Circle K Glitch Offers Gas for 2 Cents a Gallon
Circle K gas stations discovered a large influx of people pulling in for gas at multiple locations last week. Turns out a computer glitch set gas prices at 2 cents a gallon. The price break allowed some customers to fill up for just 30 cents. An early Christmas gift indeed. 

Tax Credit for Buying a Tesla
Under the Federal income tax code, buyers of qualified plug-in electric vehicles can receive a Federal income tax credit until the total number of qualifying vehicles sold reaches 200,000. Tesla reached this limit during the 3rd quarter of 2018. This means that buyers who purchase a Tesla prior to 1/1/2019 will receive the full credit. The credit will begin to phase down starting in 2019 and will be eliminated after 12/31/2019.

Around the holidays, it’s easy to become stressed and overwhelmed. Psychology Today offered some suggestions that may help you stay merry and bright, no matter what the season brings.
Don’t lose sight of what makes you happy. It’s easy to become obsessed with everything being perfect. If you find yourself snapping because the shopper next to you got the last one, the holiday light display is sagging, or the table isn’t set just right, take a deep breath. True happiness often is found in everyday routines and healthy relationships.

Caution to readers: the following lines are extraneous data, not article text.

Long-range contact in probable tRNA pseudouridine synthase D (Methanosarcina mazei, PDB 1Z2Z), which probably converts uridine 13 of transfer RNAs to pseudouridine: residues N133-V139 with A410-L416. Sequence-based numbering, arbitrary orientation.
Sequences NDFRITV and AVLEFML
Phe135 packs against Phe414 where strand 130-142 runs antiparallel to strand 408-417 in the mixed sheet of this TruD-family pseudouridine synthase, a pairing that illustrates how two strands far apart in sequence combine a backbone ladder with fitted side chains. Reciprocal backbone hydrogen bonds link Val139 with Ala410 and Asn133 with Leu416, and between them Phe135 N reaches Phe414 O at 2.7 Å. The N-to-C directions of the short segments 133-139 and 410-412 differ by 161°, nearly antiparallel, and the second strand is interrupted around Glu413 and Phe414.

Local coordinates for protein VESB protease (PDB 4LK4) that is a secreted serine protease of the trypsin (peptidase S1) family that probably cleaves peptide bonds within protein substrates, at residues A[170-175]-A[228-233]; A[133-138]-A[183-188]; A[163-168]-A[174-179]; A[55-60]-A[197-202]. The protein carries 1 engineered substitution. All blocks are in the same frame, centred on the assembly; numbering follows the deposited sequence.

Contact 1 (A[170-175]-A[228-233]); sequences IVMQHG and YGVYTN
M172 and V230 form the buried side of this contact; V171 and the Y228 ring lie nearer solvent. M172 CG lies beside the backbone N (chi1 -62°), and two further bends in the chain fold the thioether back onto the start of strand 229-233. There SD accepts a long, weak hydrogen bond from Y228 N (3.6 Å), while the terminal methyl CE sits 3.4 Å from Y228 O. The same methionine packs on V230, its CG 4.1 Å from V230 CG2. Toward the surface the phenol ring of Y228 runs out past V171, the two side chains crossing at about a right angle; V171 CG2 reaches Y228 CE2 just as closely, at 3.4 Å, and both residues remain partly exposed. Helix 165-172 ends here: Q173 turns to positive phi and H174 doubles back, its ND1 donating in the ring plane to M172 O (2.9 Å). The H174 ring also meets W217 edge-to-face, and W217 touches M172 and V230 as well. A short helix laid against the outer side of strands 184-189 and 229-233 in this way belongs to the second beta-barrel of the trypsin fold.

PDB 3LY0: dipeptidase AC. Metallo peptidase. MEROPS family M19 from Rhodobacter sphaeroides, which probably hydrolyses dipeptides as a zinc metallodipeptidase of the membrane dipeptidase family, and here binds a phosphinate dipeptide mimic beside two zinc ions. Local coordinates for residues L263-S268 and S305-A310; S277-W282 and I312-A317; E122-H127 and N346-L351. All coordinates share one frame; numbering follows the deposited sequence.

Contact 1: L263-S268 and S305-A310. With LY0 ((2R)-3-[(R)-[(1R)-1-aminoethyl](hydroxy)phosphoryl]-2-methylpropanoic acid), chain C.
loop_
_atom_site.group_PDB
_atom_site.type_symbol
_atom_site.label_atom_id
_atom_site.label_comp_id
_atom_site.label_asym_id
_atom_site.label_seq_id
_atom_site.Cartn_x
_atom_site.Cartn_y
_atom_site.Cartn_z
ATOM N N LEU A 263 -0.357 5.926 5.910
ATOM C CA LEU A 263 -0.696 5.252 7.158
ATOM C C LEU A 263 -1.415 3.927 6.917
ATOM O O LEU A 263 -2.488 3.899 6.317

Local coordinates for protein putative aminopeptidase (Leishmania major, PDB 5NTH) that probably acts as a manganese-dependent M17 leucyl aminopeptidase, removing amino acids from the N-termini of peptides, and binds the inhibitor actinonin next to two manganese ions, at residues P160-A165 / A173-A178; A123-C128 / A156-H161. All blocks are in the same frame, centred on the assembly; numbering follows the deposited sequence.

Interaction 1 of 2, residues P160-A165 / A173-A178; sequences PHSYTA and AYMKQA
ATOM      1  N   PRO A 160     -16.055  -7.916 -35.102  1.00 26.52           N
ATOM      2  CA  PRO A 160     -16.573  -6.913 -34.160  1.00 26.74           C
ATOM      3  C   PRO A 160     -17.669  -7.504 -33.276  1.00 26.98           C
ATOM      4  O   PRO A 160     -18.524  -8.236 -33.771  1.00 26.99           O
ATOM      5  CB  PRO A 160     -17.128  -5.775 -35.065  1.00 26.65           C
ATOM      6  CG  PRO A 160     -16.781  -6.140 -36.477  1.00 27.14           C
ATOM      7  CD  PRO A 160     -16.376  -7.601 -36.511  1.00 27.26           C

Give thanks for what you have. This seems like a natural corollary to point number one. Instead of focusing on what’s not quite right, redirect your thinking. Sure, your great aunt’s stories are inappropriate, and the mashed potato incident wasn’t great, but there are some good moments, too. If you can, find time to write down the things for which you are grateful to have in your life. Then, review it as needed.
Do nice things for other people. Not everyone has a warm coat, much less a warm home and a patience-trying holiday meal. Giving to others can help give meaning to the season. You could donate to a favorite charity, help out at a food pantry or a shelter, or visit elderly neighbors. One of the very best aspects of giving is that it can make us happier.
Embrace experiences. If you want to have a memorable holiday, don’t buy lots of gifts. Give experiences. Happiness research suggests, “…happiness is derived from experiences, not things…when they are shared, experiences allow us to get closer to others in a way impossible with inanimate objects that we can buy,” reported Paul Ratner on

Weekly Focus
"My attitude is never to be satisfied. Never."
   ~ Bela Karolyi, Olympic gymnastics coach

“…in Racine, Wisconsin: The Santa at [the mall] knows sign language. He signs with kids who are hearing impaired, so that he can ask them – and they can tell him – what they want for Christmas. Because the warm fuzzy feelings of the holidays don’t just come from getting the right present – they come from feeling like part of a loving, inclusive community.”

“Excellence is an art won by training and habituation."
                         ~ Aristotle, Philosopher 

"If you have no critics you likely have no successes."
             ~ Malcolm Forbes, publisher

Links & Disclaimers